Introducing B teams to the EFL is “non-negotiable”, according to its chair Rick Parry.

He is looking to remove the cliff edge between the Premier League and the Championship, and is still pushing for the EFL to receive a 25 per cent cut of the revenue from selling Premier League and EFL rights together.

However, he insists there is no possibility of the EFL allowing top-flight clubs to drop B teams into its competition as part of any improved settlement.

Premier League sides have been able to enter Under-21s side into the Papa John's Trophy since 2017, but there are no plans to extend that further.

Parry said: “I just don’t see it, and irrespective of my view, it is absolutely not something that our clubs have any enthusiasm for.

“It’s been tried, Greg Dyke tried it. Greg Clarke introduced it at the very start of (Project) Big Picture and I said: ‘that’s non-negotiable, it’s not happening’.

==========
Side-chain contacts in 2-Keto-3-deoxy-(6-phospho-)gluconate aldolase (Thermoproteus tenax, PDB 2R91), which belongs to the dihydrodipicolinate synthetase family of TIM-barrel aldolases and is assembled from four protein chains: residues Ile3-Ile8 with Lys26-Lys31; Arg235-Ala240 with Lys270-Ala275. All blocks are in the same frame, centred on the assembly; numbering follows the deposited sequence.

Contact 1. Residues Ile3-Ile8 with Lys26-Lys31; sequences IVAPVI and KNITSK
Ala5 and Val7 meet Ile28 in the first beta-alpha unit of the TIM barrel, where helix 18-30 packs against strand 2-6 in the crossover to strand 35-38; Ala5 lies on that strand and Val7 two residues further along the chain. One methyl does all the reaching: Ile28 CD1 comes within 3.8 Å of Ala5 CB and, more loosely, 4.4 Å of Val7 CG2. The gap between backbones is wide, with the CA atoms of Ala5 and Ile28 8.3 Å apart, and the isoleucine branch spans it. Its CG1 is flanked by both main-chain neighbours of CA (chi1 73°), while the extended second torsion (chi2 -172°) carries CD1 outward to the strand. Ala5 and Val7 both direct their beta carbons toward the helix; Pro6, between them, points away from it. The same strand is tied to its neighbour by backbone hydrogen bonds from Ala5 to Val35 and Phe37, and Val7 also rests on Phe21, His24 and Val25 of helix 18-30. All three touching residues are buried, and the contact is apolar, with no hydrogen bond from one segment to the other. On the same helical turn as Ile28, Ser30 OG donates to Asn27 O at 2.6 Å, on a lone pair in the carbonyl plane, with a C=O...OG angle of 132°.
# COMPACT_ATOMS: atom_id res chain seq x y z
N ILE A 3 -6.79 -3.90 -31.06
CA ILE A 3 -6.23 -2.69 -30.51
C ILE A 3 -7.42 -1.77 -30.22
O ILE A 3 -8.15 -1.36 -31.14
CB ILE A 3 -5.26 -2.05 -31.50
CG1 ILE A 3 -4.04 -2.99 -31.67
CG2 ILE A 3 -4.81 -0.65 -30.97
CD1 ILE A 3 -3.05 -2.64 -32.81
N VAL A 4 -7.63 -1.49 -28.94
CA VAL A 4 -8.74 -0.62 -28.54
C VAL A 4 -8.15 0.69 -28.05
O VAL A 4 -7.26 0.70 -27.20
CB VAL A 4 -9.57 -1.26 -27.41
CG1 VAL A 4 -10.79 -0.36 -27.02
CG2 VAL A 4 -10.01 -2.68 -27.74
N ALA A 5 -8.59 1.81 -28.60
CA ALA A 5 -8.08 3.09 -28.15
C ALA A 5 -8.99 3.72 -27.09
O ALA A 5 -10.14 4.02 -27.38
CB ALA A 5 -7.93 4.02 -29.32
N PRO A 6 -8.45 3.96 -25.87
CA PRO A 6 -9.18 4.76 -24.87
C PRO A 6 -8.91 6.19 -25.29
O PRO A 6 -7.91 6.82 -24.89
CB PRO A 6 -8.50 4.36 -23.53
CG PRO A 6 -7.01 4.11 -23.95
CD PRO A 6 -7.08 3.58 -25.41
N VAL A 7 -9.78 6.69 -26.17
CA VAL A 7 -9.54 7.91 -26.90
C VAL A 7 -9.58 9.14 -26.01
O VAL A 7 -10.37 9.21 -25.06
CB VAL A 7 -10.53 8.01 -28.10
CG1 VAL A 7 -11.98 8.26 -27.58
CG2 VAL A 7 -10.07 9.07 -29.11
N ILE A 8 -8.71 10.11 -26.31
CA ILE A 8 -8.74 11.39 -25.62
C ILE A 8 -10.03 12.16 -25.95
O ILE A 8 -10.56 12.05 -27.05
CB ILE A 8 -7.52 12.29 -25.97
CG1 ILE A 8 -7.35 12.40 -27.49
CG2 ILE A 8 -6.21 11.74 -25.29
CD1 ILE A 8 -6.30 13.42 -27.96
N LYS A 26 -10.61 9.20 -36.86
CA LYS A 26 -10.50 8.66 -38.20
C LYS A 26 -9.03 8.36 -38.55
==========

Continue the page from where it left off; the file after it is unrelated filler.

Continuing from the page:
“Frankly, I don’t even see it being on the table. I’ve spoken quite a lot about fresh ideas, new thinking, not having preconceived ideas, but I’ve got a preconceived idea about B teams and that’s not within the boundaries.

“The strength of the EFL is that every one of our clubs sits at the heart of the community. Our clubs put almost as much emphasis on the community as they do on the first team and what happens on the pitch.

“This isn’t about B teams suddenly parachuting in because you cannot possibly replicate that, it’s just misunderstanding what the pyramid is.”

One area where there could be room for manoeuvre is the Carabao Cup.

Asked if it was possible to make up the losses from changing the cup’s format – or scrapping it altogether – if the EFL received a greater share of broadcast revenues, Parry said: “Yes it might. And it gives us the flexibility to decide whether…this is just speculation, but anything could happen.

“Could it be that the clubs not in Europe play in it, could it just be an EFL competition? All things are possible.”